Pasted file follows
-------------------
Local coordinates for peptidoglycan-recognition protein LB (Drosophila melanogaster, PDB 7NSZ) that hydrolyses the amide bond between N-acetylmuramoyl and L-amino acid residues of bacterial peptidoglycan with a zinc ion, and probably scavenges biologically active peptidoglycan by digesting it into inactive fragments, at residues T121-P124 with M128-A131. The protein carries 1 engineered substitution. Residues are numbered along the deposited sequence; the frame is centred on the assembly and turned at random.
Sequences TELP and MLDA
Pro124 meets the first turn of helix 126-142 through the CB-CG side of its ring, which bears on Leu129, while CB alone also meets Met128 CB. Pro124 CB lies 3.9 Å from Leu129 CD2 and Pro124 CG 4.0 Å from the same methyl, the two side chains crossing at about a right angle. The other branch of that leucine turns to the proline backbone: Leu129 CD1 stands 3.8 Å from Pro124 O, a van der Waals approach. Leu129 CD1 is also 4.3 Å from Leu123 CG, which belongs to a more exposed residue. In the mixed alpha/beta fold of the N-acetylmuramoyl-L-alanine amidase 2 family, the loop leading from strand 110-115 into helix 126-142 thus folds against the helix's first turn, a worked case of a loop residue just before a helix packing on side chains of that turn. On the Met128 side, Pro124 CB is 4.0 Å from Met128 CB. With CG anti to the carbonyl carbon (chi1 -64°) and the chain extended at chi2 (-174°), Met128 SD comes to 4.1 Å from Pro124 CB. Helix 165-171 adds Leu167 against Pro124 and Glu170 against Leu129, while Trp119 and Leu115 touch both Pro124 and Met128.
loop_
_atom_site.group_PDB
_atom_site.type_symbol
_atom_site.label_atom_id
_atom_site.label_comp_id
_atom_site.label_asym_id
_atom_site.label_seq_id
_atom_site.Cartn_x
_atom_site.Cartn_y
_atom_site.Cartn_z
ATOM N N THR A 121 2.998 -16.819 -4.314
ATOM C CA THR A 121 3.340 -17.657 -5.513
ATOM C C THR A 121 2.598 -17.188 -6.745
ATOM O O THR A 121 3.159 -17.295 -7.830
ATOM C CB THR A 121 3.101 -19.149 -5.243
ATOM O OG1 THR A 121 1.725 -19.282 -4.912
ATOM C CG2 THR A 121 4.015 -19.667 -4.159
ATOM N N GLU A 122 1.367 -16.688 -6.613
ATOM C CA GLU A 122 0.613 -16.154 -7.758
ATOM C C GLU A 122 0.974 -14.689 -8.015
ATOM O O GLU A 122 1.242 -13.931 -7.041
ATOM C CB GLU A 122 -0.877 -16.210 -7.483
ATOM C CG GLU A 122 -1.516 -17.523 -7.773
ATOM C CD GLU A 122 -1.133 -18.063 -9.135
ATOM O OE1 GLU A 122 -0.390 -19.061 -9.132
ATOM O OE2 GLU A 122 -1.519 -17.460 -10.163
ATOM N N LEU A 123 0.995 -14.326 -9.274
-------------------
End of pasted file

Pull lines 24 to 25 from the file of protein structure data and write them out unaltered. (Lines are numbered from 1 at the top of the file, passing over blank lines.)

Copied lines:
ATOM O O GLU A 122 1.242 -13.931 -7.041
ATOM C CB GLU A 122 -0.877 -16.210 -7.483